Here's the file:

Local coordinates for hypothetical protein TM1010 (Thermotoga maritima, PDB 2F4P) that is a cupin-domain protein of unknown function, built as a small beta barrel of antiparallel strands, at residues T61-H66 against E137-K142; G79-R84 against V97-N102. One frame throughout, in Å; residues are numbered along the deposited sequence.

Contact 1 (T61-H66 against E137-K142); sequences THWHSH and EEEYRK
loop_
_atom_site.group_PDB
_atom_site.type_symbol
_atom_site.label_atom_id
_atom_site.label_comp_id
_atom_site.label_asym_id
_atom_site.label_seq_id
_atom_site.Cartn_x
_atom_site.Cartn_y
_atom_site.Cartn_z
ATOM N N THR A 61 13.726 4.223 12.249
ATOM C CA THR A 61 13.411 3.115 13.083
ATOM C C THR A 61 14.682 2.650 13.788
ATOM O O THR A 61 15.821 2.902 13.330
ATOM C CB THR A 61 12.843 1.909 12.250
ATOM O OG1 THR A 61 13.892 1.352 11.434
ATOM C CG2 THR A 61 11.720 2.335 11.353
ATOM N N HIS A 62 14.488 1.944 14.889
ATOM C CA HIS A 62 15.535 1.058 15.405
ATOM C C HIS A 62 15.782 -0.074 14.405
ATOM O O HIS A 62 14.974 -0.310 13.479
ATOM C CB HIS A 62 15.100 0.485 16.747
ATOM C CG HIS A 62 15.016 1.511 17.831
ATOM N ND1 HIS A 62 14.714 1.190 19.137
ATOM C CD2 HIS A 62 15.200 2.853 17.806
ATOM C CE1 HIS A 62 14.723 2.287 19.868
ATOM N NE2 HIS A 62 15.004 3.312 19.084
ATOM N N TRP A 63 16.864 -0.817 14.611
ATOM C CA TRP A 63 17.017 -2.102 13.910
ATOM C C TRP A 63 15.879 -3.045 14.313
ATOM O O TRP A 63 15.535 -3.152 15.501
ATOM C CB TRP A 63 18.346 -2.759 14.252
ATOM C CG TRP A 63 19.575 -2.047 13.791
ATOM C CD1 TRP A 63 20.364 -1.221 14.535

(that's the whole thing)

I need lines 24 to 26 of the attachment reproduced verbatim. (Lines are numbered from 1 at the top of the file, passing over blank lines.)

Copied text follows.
ATOM C CB HIS A 62 15.100 0.485 16.747
ATOM C CG HIS A 62 15.016 1.511 17.831
ATOM N ND1 HIS A 62 14.714 1.190 19.137